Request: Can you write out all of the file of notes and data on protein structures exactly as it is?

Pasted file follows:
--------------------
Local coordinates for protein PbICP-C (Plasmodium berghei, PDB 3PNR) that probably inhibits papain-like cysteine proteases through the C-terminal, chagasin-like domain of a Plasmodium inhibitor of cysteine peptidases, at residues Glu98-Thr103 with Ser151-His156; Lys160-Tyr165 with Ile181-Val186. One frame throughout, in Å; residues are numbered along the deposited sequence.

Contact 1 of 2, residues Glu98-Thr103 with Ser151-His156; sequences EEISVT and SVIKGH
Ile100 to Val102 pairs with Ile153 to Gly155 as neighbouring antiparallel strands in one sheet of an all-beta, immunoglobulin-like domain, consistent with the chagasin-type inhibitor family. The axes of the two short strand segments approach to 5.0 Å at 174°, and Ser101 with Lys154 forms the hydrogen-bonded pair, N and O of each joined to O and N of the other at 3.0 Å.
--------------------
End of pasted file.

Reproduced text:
Local coordinates for protein PbICP-C (Plasmodium berghei, PDB 3PNR) that probably inhibits papain-like cysteine proteases through the C-terminal, chagasin-like domain of a Plasmodium inhibitor of cysteine peptidases, at residues Glu98-Thr103 with Ser151-His156; Lys160-Tyr165 with Ile181-Val186. One frame throughout, in Å; residues are numbered along the deposited sequence.

Contact 1 of 2, residues Glu98-Thr103 with Ser151-His156; sequences EEISVT and SVIKGH
Ile100 to Val102 pairs with Ile153 to Gly155 as neighbouring antiparallel strands in one sheet of an all-beta, immunoglobulin-like domain, consistent with the chagasin-type inhibitor family. The axes of the two short strand segments approach to 5.0 Å at 174°, and Ser101 with Lys154 forms the hydrogen-bonded pair, N and O of each joined to O and N of the other at 3.0 Å.